Ribociclib with an Aromatase Inhibitor for Previously Untreated, HR-Positive, HER2-Negative, Locally Advanced or Metastatic Breast Cancer: An Evidence Review Group Perspective of a NICE Single Technology Appraisal

Nasuh C. Buyukkaramikli*, Saskia de Groot, Rob Riemsma, Debra Fayter, Nigel Armstrong, Piet Portegijs, Steven Duffy, Jos Kleijnen, Maiwenn J. Al

*Corresponding author for this work

Research output: Contribution to journal(Systematic) Review article peer-review


The National Institute for Health and Care Excellence, as part of the institute's single technology appraisal process, invited the manufacturer of ribociclib (Kisqali((R)), Novartis) to submit evidence regarding the clinical and cost effectiveness of the drug in combination with an aromatase inhibitor for the treatment of previously untreated, hormone receptor-positive, human epidermal growth factor receptor 2-negative, locally advanced or metastatic breast cancer. Kleijnen Systematic Reviews Ltd and Erasmus University Rotterdam were commissioned as the Evidence Review Group for this submission. The Evidence Review Group reviewed the evidence submitted by the manufacturer, corrected and validated the manufacturer's decision analytic model, and conducted exploratory analyses to assess the robustness and validity of the presented clinical and cost-effectiveness results. This article describes the company submission, the Evidence Review Group assessment and National Institute for Health and Care Excellence subsequent decisions. The main clinical effectiveness evidence was obtained from the MONALEESA-2 trial, a randomised controlled trial comparing ribociclib plus letrozole with placebo plus letrozole. Progression-free survival was significantly longer in the ribociclib group (95% confidence interval, 19.3-not reached) vs. 14.7 months (95% confidence interval 13.0-16.5) in the placebo group. To assess the cost effectiveness of ribociclib in combination with an aromatase inhibitor, the company developed an individual patient-level model using a discrete-event simulation approach in Microsoft((R)) Excel. In the model, simulated patients move through a series of three health states until death, i.e. first-line progression-free survival, second-line progression-free survival and progressive disease. The length of progression-free survival during the first line was informed by the MONALEESA-2 trial. The benefit in progression-free survival in the first line was transferred to a benefit in overall survival assuming full progression-free survival to overall survival surrogacy (because of the immaturity of overall survival data from the MONALEESA-2 trial). Patient-level data from the BOLERO-2 trial, evaluating the addition of everolimus to exemestane in the second-line treatment of postmenopausal HR-positive advanced breast cancer, were used to inform the length of progression-free survival during the second line. Costs included in the model were treatment costs (e.g. technology acquisition costs of first, second, third and/or later line treatments), drug administration costs, monitoring costs and health state costs (including terminal care). Additionally, the costs of adverse events associated with the first-line treatment were incorporated. The Evidence Review Group recalculated the incremental cost-effectiveness ratio using data from a different data cut-off date from the MONALEESA-2 trial and by changing some assumptions (e.g. progression-free survival to overall survival surrogacy approach and post-progression third and/or later line treatment-related costs). After two appraisal committee meetings and a revised base case submitted by the company (including a second enhanced patient access scheme discount), the committee concluded that taking into account the uncertainties in the calculation of the cost effectiveness, there were plausible cost-effectiveness estimates broadly in the range that could be considered as a cost-effective use of National Health Service resources.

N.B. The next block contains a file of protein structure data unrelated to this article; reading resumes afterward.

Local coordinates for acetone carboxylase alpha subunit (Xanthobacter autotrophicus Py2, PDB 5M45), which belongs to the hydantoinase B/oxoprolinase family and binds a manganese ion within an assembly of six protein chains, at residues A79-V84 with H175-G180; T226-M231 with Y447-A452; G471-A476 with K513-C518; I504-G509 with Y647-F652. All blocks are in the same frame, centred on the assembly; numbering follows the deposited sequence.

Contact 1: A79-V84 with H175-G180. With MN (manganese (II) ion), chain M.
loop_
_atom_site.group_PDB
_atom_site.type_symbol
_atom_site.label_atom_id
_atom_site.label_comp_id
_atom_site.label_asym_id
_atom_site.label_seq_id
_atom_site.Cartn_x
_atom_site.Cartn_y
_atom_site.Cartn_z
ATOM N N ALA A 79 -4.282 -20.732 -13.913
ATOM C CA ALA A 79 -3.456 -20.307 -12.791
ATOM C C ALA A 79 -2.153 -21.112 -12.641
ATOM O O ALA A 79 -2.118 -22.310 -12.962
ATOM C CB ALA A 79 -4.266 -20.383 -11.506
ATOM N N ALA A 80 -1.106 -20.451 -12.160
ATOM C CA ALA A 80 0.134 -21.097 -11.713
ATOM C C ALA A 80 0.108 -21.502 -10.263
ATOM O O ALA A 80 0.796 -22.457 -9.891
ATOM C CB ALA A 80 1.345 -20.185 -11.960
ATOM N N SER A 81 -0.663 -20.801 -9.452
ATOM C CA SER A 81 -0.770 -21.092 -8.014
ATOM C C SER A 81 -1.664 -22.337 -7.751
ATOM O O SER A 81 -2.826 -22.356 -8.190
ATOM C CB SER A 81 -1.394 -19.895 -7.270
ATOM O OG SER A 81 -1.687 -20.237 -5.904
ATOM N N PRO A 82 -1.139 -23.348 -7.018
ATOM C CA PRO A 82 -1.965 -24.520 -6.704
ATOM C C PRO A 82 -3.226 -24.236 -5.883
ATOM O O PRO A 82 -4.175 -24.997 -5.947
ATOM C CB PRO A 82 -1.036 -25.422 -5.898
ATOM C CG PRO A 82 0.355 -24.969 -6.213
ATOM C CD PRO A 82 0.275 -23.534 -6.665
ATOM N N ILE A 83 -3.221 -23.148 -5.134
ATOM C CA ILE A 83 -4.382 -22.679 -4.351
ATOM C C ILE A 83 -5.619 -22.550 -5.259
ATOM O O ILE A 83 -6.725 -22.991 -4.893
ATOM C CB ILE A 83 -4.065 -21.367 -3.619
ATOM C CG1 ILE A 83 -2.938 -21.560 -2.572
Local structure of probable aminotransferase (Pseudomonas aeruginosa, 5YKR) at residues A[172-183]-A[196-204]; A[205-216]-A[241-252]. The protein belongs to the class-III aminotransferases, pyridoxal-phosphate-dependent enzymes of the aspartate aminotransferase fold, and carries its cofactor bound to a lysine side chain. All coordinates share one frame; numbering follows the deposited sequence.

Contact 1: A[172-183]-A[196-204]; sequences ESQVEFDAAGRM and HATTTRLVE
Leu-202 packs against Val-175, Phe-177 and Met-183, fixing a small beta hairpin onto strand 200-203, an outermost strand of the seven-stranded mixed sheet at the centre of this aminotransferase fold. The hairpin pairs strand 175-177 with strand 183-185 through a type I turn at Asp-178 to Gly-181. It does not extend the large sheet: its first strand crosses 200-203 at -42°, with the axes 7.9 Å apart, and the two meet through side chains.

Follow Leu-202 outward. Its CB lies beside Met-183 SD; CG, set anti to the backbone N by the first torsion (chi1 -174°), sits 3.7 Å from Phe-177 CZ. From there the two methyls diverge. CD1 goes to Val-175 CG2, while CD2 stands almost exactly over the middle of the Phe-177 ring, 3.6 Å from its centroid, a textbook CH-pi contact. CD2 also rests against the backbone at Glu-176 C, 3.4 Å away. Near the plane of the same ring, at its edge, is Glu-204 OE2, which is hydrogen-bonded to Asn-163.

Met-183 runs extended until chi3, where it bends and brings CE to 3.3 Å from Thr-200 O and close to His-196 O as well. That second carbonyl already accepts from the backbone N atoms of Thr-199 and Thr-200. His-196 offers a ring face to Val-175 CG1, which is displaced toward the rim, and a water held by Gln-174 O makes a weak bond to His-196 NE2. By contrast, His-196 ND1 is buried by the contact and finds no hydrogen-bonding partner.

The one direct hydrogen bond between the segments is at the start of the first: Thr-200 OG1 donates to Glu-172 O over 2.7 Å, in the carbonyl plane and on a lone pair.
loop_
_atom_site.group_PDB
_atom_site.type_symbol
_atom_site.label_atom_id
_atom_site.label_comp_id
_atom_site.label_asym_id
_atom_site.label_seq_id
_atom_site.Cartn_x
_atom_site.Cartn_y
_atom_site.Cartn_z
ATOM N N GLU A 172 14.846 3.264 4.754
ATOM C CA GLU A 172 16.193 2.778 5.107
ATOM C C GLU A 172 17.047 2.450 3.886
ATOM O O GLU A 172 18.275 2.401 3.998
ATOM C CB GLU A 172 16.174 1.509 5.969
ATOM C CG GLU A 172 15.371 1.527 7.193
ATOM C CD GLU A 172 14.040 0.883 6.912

Therefore, ribociclib was recommended as a treatment option for the first-line treatment of hormone receptor-positive, human epidermal growth factor receptor 2-negative breast cancer, contingent on the company providing ribociclib with the discount agreed in the second enhanced patient access scheme.

Original languageEnglish
Pages (from-to)141-153
Number of pages13
Issue number2
Publication statusPublished - Feb 2019



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